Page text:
The opinion, conventions and traditions of the society.

The tentative theory of criminal behaviour seeks to evaluate the impact of social culture and values on criminality. History reveals that in every society certain social values are greatly appreciated while there are others which are condemned or disapproved. In other words, the values which are cherished bring satisfaction to the members of the community while those which are disapproved bring them discontent. Society, through its law enforcement agencies tries to encourage the approved patterns and discourage disapproved behaviours.

The basis of these legal sanctions lies in customs, religious precepts, public opinion, conventions and traditions of the society. Thus, the accepted social norms which are otherwise called as lawful conduct and disapproved norms which are unlawful conducts in a given society are reflected in its legal system. It can, therefore, be inferred that the laws enforced in a particular society serve as a mirror reflecting the socio-cultural values of a community. To quote Donald Taft again, “criminology, strictly speaking, is concerned only with acts which are made punishable under the criminal law”, it is significant to note that laws only define the prohibited conducts which are punishable, and whatever is not specifically punishable, shall be permissible as lawful behaviour. Since culture and social values differ according to time and place, the laws are a variable content changing from society to society depending on their accepted norms. It is needless to stress that criminality is greatly influenced by the existing law and its sanctions.

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There are, however, certain values which in spite of their unlawful nature, command respect in society. For example, in India the caste system and untouchability stand abolished, yet frankly speaking, the society is still reluctant to shed it off completely. It is common knowledge that in India the elections are fought, won and lost on caste considerations. So also although the daughters have acquired a right to equal share with sons under the Hindu Succession Act, 1956, yet it still remains questionable as to how many women actually assert their claim to equal share in property with their brothers. The obvious reason for this apathy lies in the fact that the values accepted and continued from times immemorial in Hindu society cannot be thrown off by handful of legislative measures unless the members of society arc voluntarily willing to accept them whole-heartedly. The post-independence era in India has created new situations particularly on the political plane. Today public welfare is sacrificed for personal gains. What would otherwise be punishable for an ordinary citizen is excusable if done by politically influential persons under one or the other pretext.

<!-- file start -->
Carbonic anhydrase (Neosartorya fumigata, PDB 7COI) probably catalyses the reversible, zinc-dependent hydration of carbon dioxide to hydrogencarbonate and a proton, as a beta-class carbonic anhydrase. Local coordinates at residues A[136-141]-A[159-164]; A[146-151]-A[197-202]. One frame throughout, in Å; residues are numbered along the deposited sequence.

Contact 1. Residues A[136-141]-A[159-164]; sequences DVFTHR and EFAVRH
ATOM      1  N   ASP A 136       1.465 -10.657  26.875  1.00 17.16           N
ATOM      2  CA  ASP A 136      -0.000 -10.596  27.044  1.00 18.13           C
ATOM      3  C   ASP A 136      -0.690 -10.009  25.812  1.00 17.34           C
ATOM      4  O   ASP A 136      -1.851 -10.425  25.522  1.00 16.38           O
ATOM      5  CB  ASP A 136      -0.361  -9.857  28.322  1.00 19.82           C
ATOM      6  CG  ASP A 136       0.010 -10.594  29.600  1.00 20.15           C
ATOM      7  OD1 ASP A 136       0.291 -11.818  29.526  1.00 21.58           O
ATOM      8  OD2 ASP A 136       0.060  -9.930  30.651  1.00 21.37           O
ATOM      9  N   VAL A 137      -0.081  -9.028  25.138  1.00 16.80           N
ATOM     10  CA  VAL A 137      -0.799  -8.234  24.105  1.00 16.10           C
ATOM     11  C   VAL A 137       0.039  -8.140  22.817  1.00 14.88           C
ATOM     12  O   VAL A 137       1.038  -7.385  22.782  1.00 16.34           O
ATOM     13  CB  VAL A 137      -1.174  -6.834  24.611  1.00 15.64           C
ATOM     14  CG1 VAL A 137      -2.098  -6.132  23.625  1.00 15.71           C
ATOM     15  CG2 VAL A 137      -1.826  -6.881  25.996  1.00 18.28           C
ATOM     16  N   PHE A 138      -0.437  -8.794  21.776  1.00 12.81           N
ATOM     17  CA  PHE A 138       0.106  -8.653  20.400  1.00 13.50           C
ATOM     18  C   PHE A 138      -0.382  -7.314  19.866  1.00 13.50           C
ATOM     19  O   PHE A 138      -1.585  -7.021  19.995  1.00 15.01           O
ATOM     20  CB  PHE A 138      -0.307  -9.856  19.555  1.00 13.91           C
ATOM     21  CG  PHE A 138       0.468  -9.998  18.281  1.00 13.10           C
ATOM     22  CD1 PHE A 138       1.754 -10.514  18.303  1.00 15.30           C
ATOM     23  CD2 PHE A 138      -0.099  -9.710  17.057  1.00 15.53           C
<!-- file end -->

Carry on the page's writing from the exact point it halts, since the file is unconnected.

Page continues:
Scant regard for payment of huge arrears of income-tax by political leaders (and also noted film stars, sports persons etc.) and their involvement in corrupt practices, scams, bunglings, etc., and links with the underworld criminals sufficiently reflect upon the vitiated political climate of the country. The abuse of political power by showing favours to chums and favourites has become common with the politicians.

The politicians seem to have imbibed these traits from the past traditions of British rule in India when the administrators could use their authority and power for their personal gains. Thus, the past Indian social structure and culture has a direct bearing on the present law violations by politicians and administrators. The only difference is that the people today can at least voice their feelings of discontent which they could not otherwise do during the British colonial rule in India. The social values in a given society command equal respect from criminals as well as non-criminals.

But at times, a handful of persons are placed in such situation that they ignore these accepted values altogether and follow prohibited norms which are commonly termed as crime. A person who is without any source of income may, out of frustration and disgust be forced to commit theft or similar crime if he fails in his legitimate efforts to secure a livelihood, although he is fully aware that what he is doing is prohibited by law and against the accepted norms of society. Likewise, gambling though illegal and disapproved by society is resorted to by many persons out of temptation to gain money quickly without any labour. Again, persons belonging to high social status indulge in white collar crimes because it entails no loss of status in society. In short, crimes generate out of the delinquent behaviour followed by a minority group of persons in society despite there being a social disapprobation for them.


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